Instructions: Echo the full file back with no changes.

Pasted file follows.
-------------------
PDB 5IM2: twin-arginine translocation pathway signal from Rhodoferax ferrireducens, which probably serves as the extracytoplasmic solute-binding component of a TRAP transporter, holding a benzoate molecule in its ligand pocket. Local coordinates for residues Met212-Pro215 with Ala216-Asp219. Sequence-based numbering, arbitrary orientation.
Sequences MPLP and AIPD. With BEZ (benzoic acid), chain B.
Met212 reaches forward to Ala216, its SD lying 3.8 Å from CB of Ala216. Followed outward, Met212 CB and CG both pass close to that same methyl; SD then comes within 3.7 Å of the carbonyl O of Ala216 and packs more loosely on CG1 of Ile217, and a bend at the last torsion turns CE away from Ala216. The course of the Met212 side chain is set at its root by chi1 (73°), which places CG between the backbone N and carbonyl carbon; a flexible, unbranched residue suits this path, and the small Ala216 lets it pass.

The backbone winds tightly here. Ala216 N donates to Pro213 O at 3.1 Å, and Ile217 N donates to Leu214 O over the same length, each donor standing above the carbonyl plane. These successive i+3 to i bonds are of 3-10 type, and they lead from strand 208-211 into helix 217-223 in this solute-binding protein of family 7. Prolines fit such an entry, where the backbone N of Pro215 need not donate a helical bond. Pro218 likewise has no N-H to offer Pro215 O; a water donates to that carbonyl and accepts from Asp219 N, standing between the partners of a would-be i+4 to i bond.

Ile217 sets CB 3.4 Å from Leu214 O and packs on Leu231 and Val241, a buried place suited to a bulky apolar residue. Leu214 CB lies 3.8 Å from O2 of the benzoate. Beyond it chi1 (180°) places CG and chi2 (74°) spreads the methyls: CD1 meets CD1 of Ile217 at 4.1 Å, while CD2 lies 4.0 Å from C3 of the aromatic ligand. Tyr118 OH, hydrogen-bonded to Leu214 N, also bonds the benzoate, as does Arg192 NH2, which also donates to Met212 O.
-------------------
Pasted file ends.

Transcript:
PDB 5IM2: twin-arginine translocation pathway signal from Rhodoferax ferrireducens, which probably serves as the extracytoplasmic solute-binding component of a TRAP transporter, holding a benzoate molecule in its ligand pocket. Local coordinates for residues Met212-Pro215 with Ala216-Asp219. Sequence-based numbering, arbitrary orientation.
Sequences MPLP and AIPD. With BEZ (benzoic acid), chain B.
Met212 reaches forward to Ala216, its SD lying 3.8 Å from CB of Ala216. Followed outward, Met212 CB and CG both pass close to that same methyl; SD then comes within 3.7 Å of the carbonyl O of Ala216 and packs more loosely on CG1 of Ile217, and a bend at the last torsion turns CE away from Ala216. The course of the Met212 side chain is set at its root by chi1 (73°), which places CG between the backbone N and carbonyl carbon; a flexible, unbranched residue suits this path, and the small Ala216 lets it pass.

The backbone winds tightly here. Ala216 N donates to Pro213 O at 3.1 Å, and Ile217 N donates to Leu214 O over the same length, each donor standing above the carbonyl plane. These successive i+3 to i bonds are of 3-10 type, and they lead from strand 208-211 into helix 217-223 in this solute-binding protein of family 7. Prolines fit such an entry, where the backbone N of Pro215 need not donate a helical bond. Pro218 likewise has no N-H to offer Pro215 O; a water donates to that carbonyl and accepts from Asp219 N, standing between the partners of a would-be i+4 to i bond.

Ile217 sets CB 3.4 Å from Leu214 O and packs on Leu231 and Val241, a buried place suited to a bulky apolar residue. Leu214 CB lies 3.8 Å from O2 of the benzoate. Beyond it chi1 (180°) places CG and chi2 (74°) spreads the methyls: CD1 meets CD1 of Ile217 at 4.1 Å, while CD2 lies 4.0 Å from C3 of the aromatic ligand. Tyr118 OH, hydrogen-bonded to Leu214 N, also bonds the benzoate, as does Arg192 NH2, which also donates to Met212 O.